Steny Hoyer: Neither party is spoiling for a fight over a government shutdown

The end of the fiscal year is typically a flash point for partisan battles, but not with a 'fiscal cliff' looming after November elections. Even GOP conservatives are accepting higher spending levels, rather than risk a government shutdown.

By , Staff writer

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    House minority whip Steny Hoyer (D) of Maryland speaks at a Monitor-hosted breakfast for reporters on July 25 in Washington, D.C.
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America, do not worry: Congressional leaders say they don’t want to shut the government down come Sept. 30, when the fiscal year expires. The question is, however, how exactly they’re going to keep the doors open with only six working days in September, the month after Congress’s month-long August recess.

“We have a very short time to do it,” said House minority whip Steny Hoyer (D) of Maryland at a breakfast sponsored by The Christian Science Monitor on Wednesday. Hoyer said, referring to government funding, “I think the political judgment is going to be, ‘Let’s not fight about this.’ "

With much attention focused on the year-end fiscal cliff and Congress enveloped in electric election-year debates over taxes, regulation, and health care, a potential showdown over government funding has gone largely under the radar.

Recommended: 'Fiscal cliff'? 'Sequester'? Your guide to Congress's code language.

That’s in part because Republican leaders in the House – the seat of discontent about previous extensions of government funding – say they are going to keep the lights on.

“Our goal would be to make sure the government is funded and any political talk of a government shutdown is put to rest,” House Speaker John Boehner (R) of Ohio told reporters on Tuesday.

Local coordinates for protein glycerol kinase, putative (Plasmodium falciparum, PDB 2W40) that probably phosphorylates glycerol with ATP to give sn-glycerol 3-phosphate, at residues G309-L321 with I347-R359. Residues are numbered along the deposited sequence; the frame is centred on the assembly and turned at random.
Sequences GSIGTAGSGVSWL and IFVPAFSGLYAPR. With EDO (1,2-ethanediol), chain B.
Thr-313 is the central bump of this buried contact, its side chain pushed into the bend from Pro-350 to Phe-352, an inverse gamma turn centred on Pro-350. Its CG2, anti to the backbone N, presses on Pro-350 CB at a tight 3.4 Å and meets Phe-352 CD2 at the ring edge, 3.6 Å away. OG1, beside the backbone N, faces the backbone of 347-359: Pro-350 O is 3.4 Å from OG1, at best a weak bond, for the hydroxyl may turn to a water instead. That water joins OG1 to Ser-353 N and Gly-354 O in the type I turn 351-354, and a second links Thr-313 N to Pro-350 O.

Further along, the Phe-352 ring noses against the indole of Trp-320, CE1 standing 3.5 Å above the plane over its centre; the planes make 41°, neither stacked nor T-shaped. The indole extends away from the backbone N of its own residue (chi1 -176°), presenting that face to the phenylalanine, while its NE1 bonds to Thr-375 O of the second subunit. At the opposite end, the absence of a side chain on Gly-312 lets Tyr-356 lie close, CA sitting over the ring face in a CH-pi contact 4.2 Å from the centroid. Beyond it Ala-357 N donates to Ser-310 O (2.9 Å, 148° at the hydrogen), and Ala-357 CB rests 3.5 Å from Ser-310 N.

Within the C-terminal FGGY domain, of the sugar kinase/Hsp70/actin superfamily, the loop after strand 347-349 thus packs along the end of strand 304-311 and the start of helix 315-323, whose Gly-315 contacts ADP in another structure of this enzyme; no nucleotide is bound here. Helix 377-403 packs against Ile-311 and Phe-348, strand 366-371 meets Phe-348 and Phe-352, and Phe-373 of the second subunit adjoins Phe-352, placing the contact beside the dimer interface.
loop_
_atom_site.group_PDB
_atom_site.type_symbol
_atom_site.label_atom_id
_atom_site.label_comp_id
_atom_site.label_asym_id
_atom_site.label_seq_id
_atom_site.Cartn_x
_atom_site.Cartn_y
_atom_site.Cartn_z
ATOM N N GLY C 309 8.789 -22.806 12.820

In fact, the GOP is willing to swallow two bitter pills to make sure the nation doesn’t see a government shutdown fight. First is continuing funding to implement President Obama’s health-care reform legislation, something more than 120 GOP House members signed a letter to the speaker opposing. Second is continuing government discretionary spending at an annual rate of $1.047 trillion, the level stipulated by last summer’s Budget Control Act. The House’s most conservative members have pushed for an annual rate of $958 billion, while the plan by House Budget Committee chairman Paul Ryan (R) of Wisconsin called for annual discretionary outlays of $1.029 trillion.

That second pill is one that could be expected to stick in the craw of some of the most conservative members of Congress, who dug in their heels on, among other issues, raising the national debt ceiling in order to extract lower government spending.

But several dozen members in both chambers have signed on to a push by Sen. Jim DeMint (R) of South Carolina, among others, to vote for a six-month extension of current government funding in a process known as a “continuing resolution,” or CR, partly to avoid political blowback from a government shutdown fight.

In an election year, one might expect Democrats to pursue anything that could put the heat to the GOP – and vice versa. But Democrats, who ripped the GOP for holding up government funding in the past, are willing to deal.

“Certainty is good for the economy, good for the country, good for the federal agencies,” Mr. Hoyer said. “I don’t necessarily have a preference, although I would certainly not be opposed to a six-month [CR]."

“They’re making a political judgment, which I think is correct, that if they proceed to shut down government in September, it will hurt them badly at the polls,” he added. “They’ve made a pragmatic judgment, not a philosophical or fiscal one.”

Hoyer pointed out that Congress has, effectively, six working days in the entire month of September. Capitol Hill is out both the first and last weeks of the month on recess, and that leaves precious little time for jamming through anything except for the simplest extension of government funding.

But how long will the extension be? Many on Capitol Hill expected September’s funding extension would be some 90 days, pushing government funding into the lame-duck session after the November election. That would lump it in with weighty fiscal decisions on more than $600 billion in higher taxes and lower spending that Congress is expected to deal with (even if only to punt those issues into 2013).

But congressional conservatives’ move to support a six-month extension shook that calculus somewhat.
 
What will happen in September? It’s unclear – but in a year of high partisan rancor, the parties seem, for once, to be avoiding a potential fight.

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